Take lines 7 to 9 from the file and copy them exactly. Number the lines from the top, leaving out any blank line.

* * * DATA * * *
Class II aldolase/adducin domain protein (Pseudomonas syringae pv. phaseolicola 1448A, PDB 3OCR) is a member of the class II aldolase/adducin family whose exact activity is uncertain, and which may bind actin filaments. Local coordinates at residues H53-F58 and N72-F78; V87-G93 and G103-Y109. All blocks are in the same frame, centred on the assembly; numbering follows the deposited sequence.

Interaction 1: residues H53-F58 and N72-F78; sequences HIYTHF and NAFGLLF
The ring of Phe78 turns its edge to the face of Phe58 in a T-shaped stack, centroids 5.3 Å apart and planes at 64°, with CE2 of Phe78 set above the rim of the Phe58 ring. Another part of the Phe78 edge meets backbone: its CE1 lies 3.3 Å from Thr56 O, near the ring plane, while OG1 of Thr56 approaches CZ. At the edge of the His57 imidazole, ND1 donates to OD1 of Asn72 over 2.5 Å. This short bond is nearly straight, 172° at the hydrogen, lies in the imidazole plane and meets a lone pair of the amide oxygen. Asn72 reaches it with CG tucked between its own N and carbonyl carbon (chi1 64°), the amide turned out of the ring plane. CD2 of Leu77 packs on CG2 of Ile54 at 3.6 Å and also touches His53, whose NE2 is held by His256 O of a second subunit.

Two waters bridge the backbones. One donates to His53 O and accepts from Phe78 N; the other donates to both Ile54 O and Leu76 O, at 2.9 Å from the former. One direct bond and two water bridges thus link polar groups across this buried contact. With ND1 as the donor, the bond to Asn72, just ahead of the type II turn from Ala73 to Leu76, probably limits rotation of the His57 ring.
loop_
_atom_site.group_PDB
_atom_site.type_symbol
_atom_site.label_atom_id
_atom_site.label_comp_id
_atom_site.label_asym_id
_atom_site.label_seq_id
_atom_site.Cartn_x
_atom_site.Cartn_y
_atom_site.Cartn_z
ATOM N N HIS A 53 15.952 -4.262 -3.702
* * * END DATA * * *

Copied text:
_atom_site.type_symbol
_atom_site.label_atom_id
_atom_site.label_comp_id